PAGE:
Here’s The Problem With Owning An Unreliable Luxury Car

Illustration for article titled Here’s The Problem With Owning An Unreliable Luxury Car

As you read this, I am currently on vacation in Europe, a fantastic continent that I visit every so often in order to see beautiful sights, and eat amazing food, and flee all of my Range Rover problems.

Ha ha! I am just kidding! My Range Rover isn't really that bad, right? I mean, sure, I've been to the dealer 14 times in the last 28 months. And sure, my various repair costs have totaled over six thousand dollars. And sure, my average mileage between dealer visits is only 2,100. But it's fun, right?! And it's all billable to CarMax!

In general, the answer here is yes: it is fun, and it is all billable to CarMax, and of course the upside is that I get to drive around in a Range Rover, which is a highly capable luxury automobile that I use for driving over parking curbs at the mall. But there's one problem with my Range Rover and other used luxury cars that you don't realize when you're buying them: the issues you simply can't get fixed.


Allow me to explain. A couple of weeks ago, I visited the lovely college town of Princeton, New Jersey (Motto: "We also have a home in Vail"), and I decided to park along the main drag that goes through town. It's called Nassau Street, presumably named for Nassau, The Bahamas, a lovely Caribbean town where people from Princeton get all of their maids.

So I'm parallel parking there on Nassau Street, which is this busy thoroughfare full of buses and Mercedes GL-Classes and Volvo wagons, when I hear it: a thud.

This was a bit curious because I had never heard a thud before. What I usually hear, when I'm parking my car, is this cacophony of parking sensor noises that are so loud and perfectly pitched that every single parallel parking attempt sounds like I'm getting chased by a European police car. "WEEEE" (front parking sensors) "OOOOOO" (rear parking sensors) "WEEEEEEE" (front parking sensors) "OOOOOO" (rear parking sensors) until finally I put the car in park and climb out to discover I'm still nearly four feet from the curb.


But this time, I looked down to discover that the parking sensors weren't working: instead, a light was flashing to indicate a parking sensor fault. And the thud? That was a 2009 Honda CR-V. You know, the one with those awful steel wheels and that horrible window line that made it look like a Honda Pilot had mated with a Volkswagen Beetle.

So the next day, a Saturday, I called up my dealership and I made an appointment to bring in my car on Tuesday to have the parking sensors fixed. But guess what? By Monday morning, the damn things were working again. And for the last two weeks, I've been driving around with the parking sensors in this odd state where sometimes they work, and sometimes they don't, but you never know which it'll be until you're in a situation where you're parallel parking on a busy street, with traffic everywhere, and people honking, and taxis, and buses, and cyclists, and you just want to crawl into a hole, or at least a non-British vehicle.


This isn't the only time this sort of thing has happened.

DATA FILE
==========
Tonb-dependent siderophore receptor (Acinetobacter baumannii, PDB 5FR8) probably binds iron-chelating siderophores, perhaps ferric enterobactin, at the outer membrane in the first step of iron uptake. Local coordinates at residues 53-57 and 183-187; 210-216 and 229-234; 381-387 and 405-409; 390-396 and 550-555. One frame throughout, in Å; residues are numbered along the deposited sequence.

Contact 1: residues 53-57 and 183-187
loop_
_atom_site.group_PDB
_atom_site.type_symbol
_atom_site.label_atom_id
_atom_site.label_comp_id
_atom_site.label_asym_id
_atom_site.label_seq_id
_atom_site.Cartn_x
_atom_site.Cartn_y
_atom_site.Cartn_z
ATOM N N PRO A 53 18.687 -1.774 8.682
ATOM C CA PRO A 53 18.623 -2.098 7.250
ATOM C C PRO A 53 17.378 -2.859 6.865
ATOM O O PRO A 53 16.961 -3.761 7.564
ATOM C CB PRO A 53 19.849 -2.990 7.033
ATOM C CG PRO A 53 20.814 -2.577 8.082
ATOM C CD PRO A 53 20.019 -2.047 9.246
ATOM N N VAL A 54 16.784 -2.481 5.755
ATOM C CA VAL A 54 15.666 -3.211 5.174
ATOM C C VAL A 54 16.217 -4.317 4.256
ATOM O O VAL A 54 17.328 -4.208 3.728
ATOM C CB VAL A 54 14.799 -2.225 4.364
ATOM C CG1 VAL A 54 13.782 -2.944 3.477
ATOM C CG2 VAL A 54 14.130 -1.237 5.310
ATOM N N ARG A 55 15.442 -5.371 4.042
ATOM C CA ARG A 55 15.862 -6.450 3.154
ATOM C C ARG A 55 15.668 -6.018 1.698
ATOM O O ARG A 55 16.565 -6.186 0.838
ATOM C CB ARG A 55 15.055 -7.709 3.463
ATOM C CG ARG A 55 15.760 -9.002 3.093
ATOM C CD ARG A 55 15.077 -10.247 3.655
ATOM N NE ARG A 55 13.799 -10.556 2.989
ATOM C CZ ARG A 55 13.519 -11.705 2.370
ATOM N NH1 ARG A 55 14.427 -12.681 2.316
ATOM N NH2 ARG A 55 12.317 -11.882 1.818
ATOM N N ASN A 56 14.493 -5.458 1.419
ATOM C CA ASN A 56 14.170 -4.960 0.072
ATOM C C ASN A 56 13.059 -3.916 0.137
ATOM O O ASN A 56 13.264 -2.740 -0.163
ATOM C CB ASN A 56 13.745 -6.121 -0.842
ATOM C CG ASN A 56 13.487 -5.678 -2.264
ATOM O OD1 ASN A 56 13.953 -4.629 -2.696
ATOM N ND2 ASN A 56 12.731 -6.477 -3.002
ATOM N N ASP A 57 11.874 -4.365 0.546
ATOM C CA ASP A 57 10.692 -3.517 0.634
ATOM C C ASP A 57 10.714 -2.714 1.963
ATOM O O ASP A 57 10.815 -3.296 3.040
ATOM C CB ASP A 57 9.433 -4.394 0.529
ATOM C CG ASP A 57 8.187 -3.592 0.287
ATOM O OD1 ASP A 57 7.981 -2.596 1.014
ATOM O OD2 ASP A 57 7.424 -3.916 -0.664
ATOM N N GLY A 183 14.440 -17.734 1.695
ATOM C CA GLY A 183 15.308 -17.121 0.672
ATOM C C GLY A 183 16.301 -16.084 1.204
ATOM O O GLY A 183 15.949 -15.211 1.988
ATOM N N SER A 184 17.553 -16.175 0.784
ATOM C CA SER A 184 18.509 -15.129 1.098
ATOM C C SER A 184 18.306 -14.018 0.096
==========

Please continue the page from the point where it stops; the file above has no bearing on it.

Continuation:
About a year ago, the CD player stopped playing CDs. I'd turn the car on, press "Next Track" and nothing. Not a single note, not a single lyric, not a single second of a Jimmy Eat World song. So I lived with this for a few days, and then I drove to the dealer. And I kid you not: on the way to the dealership, the CD player started back up again, like a sick elementary schooler who suddenly gets "better" when his parents call his bluff and start driving him to the doctor. And guess what? The CD player then worked flawlessly for the next few months.


Then there was the time the navigation system stopped working. One night I was out with some friends and we made a brief stop. When we turned the car back on, nothing. The stereo wouldn't play, the navigation system wouldn't turn on, the settings couldn't be accessed. Basically the entire center screen had entirely stopped working – and in place of all the normal functions, the car was displaying (this is completely true) a giant Land Rover logo. Of course, this was tremendously entertaining at first – but after two or three drive cycles, it became a little less entertaining and more annoying. But the next morning, guess what? The car started right up, the infotainment system with it, and I haven't had the problem since.

The point I'm getting at here is that used luxury cars have a lot of complicated electronics that don't always just fail. Sometimes they work, sometimes they don't, and sometimes they work intermittently, almost randomly, as if they occasionally decide that they're getting tired and they don't want to work right now, but maybe if you just gave them a little break they'd be back in business.


And the problem with this is that a warranty won't cover these items, no matter how good it is. I cannot, for instance, arrive at the dealer and insist my parking sensors are broken, when in fact they're working just fine. So your only choice, as the owner of an unreliable used luxury car, is to have patience: you must either wait for the sensors to fail completely, or wait for them to start working again. Either way, in the meantime, there are going to be a lot of thuds.

@DougDeMuro is the author of Plays With Cars. He owned an E63 AMG wagon and once tried to evade police at the Tail of the Dragon using a pontoon boat. (It didn't work.) He worked as a manager for Porsche Cars North America before quitting to become a writer, largely because it meant he no longer had to wear pants. Also, he wrote this entire bio himself in the third person.


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Your navigation screen that's stuck displaying the Land Rover logo isn't broken, it's the diagnostic computer displaying what's at fault with the car.